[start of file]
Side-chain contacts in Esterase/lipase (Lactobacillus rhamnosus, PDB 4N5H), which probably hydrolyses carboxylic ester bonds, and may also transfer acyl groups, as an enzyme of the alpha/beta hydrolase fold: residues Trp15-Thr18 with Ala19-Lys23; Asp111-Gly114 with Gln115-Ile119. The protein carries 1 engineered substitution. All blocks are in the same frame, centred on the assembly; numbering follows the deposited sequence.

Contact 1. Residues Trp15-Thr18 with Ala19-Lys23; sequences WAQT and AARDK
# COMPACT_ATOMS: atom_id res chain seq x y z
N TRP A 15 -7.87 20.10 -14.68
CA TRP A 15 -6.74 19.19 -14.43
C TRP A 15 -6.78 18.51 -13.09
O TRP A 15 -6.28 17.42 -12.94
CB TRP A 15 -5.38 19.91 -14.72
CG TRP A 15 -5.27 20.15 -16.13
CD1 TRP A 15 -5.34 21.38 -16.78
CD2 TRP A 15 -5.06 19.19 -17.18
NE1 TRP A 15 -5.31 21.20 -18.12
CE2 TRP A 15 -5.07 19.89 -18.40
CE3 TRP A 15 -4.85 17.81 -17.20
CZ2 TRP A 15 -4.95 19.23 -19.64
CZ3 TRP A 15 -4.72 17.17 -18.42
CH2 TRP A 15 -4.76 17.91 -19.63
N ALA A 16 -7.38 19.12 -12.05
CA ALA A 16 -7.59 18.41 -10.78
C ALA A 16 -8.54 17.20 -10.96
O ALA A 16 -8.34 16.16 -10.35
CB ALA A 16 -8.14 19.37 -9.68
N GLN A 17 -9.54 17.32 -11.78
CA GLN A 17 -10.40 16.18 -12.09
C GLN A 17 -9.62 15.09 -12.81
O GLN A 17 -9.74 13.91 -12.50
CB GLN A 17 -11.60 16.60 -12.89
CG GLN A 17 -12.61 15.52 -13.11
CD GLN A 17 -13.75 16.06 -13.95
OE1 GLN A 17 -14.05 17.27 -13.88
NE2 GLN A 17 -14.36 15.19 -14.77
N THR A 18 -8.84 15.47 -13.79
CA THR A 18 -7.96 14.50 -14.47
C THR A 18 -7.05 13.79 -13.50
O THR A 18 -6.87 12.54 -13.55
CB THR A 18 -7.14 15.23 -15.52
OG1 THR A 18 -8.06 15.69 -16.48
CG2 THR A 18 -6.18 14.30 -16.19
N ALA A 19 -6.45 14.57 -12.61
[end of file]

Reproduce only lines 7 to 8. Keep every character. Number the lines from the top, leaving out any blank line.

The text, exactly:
O TRP A 15 -6.28 17.42 -12.94
CB TRP A 15 -5.38 19.91 -14.72